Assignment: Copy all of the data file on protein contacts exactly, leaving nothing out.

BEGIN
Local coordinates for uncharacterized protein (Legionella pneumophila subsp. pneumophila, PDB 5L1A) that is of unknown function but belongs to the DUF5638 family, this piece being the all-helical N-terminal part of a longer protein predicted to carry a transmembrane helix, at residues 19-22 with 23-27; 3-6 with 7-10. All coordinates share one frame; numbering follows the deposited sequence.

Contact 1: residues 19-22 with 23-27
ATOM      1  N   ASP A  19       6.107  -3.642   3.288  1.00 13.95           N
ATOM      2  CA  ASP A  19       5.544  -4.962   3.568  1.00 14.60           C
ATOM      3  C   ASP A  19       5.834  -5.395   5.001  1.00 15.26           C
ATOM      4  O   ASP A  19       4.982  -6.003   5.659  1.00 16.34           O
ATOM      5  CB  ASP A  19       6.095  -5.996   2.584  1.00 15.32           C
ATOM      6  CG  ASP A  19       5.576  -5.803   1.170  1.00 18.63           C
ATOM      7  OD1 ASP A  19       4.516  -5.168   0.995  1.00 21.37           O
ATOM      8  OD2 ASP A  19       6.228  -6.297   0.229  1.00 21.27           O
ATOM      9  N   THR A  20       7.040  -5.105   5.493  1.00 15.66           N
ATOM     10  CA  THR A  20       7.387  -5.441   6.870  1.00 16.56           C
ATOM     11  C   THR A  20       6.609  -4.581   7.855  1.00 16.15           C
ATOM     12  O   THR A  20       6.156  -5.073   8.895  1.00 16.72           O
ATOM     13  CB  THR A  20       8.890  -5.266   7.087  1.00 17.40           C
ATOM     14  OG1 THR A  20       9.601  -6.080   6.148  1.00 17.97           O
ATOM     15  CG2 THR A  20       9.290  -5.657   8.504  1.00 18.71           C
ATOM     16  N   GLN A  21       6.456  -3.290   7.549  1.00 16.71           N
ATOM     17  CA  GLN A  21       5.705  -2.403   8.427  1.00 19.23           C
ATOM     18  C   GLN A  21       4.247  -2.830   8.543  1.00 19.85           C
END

Local coordinates for uncharacterized protein (Legionella pneumophila subsp. pneumophila, PDB 5L1A) that is of unknown function but belongs to the DUF5638 family, this piece being the all-helical N-terminal part of a longer protein predicted to carry a transmembrane helix, at residues 19-22 with 23-27; 3-6 with 7-10. All coordinates share one frame; numbering follows the deposited sequence.

Contact 1: residues 19-22 with 23-27
ATOM      1  N   ASP A  19       6.107  -3.642   3.288  1.00 13.95           N
ATOM      2  CA  ASP A  19       5.544  -4.962   3.568  1.00 14.60           C
ATOM      3  C   ASP A  19       5.834  -5.395   5.001  1.00 15.26           C
ATOM      4  O   ASP A  19       4.982  -6.003   5.659  1.00 16.34           O
ATOM      5  CB  ASP A  19       6.095  -5.996   2.584  1.00 15.32           C
ATOM      6  CG  ASP A  19       5.576  -5.803   1.170  1.00 18.63           C
ATOM      7  OD1 ASP A  19       4.516  -5.168   0.995  1.00 21.37           O
ATOM      8  OD2 ASP A  19       6.228  -6.297   0.229  1.00 21.27           O
ATOM      9  N   THR A  20       7.040  -5.105   5.493  1.00 15.66           N
ATOM     10  CA  THR A  20       7.387  -5.441   6.870  1.00 16.56           C
ATOM     11  C   THR A  20       6.609  -4.581   7.855  1.00 16.15           C
ATOM     12  O   THR A  20       6.156  -5.073   8.895  1.00 16.72           O
ATOM     13  CB  THR A  20       8.890  -5.266   7.087  1.00 17.40           C
ATOM     14  OG1 THR A  20       9.601  -6.080   6.148  1.00 17.97           O
ATOM     15  CG2 THR A  20       9.290  -5.657   8.504  1.00 18.71           C
ATOM     16  N   GLN A  21       6.456  -3.290   7.549  1.00 16.71           N
ATOM     17  CA  GLN A  21       5.705  -2.403   8.427  1.00 19.23           C
ATOM     18  C   GLN A  21       4.247  -2.830   8.543  1.00 19.85           C